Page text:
Big bang for water buck
A series of co-ordinated flows in north central Victorian waterways in October will provide clear benefits to irrigators, rivers, native fish and nearby communities.
Water will flow down the Loddon River, the Little Murray and Box Creek at a volume and time designed to benefit native fish.
The flows are part of the North Central Catchment Management Authority’s (CMA) Native Fish Recovery Plan, which aims to rebuild fish numbers in the region’s waterways.
More than a century of regulation, and the introduction of pests such as carp, have seen fish numbers dramatically decline, with only 13 of the pre-regulation 22 fish species surviving.
“Naturally, fish know that when food is available and safe breeding grounds are in the rivers, floodplains and wetlands, it’s time for them to breed,” North Central Catchment Management Authority Program Delivery Executive Manager Tim Shanahan said.
“Water regulation and clearing of a lot of our waterways has seen vital snags and deep holes disappear while flows no longer reflect natural conditions.
“By managing the right amount of water at the right time and continuing our snagging, fencing and revegetation programs, we can give these fish more of what they need.
“Recreational fishing is worth about $500 million to north west Victoria annually, and employs about 2000 people, so flows such as this are vital for local communities and economies, in the medium and long term.”
The North Central CMA is working with Goulburn-Murray Water and the Victorian Environmental Water Holder to time water volumes to meet at the Kerang Weir and increase flows to the lower Loddon River into the Murray River.
“This will encourage fish to move from the Murray into the Loddon and also up through Pyramid Creek up to Kow Swamp, where there is plenty for them to eat and safe places to breed,” Mr Shanahan said.
“There is a lot of demand for water and the great thing about this flow is that it will all end up as water for irrigation as it travels down the Murray.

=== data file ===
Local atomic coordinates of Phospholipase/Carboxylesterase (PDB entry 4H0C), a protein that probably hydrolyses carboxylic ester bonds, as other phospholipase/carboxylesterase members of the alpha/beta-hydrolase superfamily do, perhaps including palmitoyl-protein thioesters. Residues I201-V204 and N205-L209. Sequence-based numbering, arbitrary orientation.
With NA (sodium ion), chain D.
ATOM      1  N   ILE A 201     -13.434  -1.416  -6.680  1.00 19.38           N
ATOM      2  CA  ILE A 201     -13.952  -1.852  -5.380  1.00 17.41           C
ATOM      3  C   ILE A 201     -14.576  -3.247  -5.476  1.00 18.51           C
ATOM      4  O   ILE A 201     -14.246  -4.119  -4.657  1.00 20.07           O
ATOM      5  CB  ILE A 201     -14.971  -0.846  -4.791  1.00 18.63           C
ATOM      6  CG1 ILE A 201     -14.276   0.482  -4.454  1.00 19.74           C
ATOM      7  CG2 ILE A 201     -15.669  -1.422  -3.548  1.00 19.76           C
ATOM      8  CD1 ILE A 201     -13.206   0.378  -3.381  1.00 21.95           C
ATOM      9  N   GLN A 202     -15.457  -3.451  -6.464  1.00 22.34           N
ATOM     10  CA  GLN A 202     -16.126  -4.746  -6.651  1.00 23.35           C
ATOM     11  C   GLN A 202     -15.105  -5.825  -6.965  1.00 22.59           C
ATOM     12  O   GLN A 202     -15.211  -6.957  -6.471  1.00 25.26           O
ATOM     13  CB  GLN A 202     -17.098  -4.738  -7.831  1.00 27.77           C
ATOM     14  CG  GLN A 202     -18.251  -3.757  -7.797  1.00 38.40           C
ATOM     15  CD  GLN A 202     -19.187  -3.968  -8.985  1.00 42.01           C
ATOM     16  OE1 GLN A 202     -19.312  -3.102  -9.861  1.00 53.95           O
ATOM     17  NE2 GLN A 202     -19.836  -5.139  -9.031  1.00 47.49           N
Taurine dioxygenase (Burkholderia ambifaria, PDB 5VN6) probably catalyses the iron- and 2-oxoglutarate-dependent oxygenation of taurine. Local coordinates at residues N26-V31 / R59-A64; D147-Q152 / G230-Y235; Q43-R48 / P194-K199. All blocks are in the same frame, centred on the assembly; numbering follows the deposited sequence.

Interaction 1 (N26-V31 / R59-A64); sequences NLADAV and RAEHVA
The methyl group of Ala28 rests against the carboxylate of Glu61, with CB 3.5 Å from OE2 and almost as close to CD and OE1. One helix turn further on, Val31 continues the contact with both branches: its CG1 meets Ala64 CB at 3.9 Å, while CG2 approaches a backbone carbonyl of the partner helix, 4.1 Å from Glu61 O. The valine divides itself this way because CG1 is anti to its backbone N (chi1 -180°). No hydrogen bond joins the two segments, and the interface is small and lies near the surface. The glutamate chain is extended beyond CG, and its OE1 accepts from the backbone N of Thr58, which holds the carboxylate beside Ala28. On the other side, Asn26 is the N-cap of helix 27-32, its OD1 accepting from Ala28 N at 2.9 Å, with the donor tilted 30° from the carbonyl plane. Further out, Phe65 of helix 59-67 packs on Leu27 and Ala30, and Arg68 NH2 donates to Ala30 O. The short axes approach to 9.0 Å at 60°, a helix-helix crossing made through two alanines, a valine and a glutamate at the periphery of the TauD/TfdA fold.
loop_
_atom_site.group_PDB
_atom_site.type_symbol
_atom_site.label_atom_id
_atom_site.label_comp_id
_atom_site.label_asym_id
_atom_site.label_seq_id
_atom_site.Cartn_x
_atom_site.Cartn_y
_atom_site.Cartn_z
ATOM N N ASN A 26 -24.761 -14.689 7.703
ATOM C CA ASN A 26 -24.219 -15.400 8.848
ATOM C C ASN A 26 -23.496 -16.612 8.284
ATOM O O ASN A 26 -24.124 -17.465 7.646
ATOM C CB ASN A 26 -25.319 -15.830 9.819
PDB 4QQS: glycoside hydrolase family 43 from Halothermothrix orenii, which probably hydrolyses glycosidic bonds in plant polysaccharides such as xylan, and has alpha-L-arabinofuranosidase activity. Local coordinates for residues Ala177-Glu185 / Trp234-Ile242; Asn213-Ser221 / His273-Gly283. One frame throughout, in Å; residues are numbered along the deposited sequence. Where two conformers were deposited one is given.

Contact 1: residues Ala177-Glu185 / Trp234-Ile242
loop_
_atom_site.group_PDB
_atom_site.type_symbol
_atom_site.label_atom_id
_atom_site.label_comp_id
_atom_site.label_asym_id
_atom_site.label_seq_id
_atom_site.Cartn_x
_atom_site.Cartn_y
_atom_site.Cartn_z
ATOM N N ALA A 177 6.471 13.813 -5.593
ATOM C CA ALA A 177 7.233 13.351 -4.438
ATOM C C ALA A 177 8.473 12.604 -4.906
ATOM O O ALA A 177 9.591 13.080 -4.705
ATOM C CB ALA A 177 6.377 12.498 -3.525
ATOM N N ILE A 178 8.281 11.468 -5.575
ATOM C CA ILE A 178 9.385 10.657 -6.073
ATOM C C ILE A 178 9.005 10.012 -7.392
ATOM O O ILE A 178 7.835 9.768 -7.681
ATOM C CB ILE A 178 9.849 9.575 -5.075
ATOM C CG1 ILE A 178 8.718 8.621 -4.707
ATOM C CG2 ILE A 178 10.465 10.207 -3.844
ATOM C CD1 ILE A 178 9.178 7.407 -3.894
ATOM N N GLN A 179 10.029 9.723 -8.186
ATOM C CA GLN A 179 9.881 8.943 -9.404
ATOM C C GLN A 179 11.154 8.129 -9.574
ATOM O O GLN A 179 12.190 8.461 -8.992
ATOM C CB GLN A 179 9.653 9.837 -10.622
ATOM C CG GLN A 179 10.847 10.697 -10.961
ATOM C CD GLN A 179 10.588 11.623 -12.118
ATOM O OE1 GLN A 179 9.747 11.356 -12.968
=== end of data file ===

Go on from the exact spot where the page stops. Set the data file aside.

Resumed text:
“On the way it will benefit native fish in the Loddon and the river itself. Everyone, and everything, gets a really good bang for their buck out of this flow.”
A similar flow last year had impressive results.
“We know that golden perch are on the move at the moment, so the timing is perfect,” Mr Shanahan said.
“Last year the Arthur Rylah Institute, through the Victorian Environmental Flows Monitoring and Assessment Program, recorded significant fish movement of both golden perch and the Critically Endangered silver perch in the lower Loddon system during the flow.
“Only four native fish species were found before the flow last year, and seven during, which shows fish were moving about. And the numbers of fish moving through the Loddon chute near Canary Island, and at the Kerang Weir, increased substantially.
Another flow will go down Serpentine Creek and Nine Mile Creek to improve conditions for platypuses and water rats, as well as local river blackfish.
That flow will also help water a small redgum woodland along the waterway, for the first time.
In total, about 7600 megalitres of water will flow down the waterways.
The flows are part of the Victorian Government’s $222 million investment over the next four years to improve the health of waterways and catchments, and are authorised by VEWH in line with its Seasonal Watering Plan 2018-19.
The VEWH Seasonal Watering Plan 2018-19 is available for download from www.vewh.vic.gov.au, with regular watering updates posted on the North Central CMA website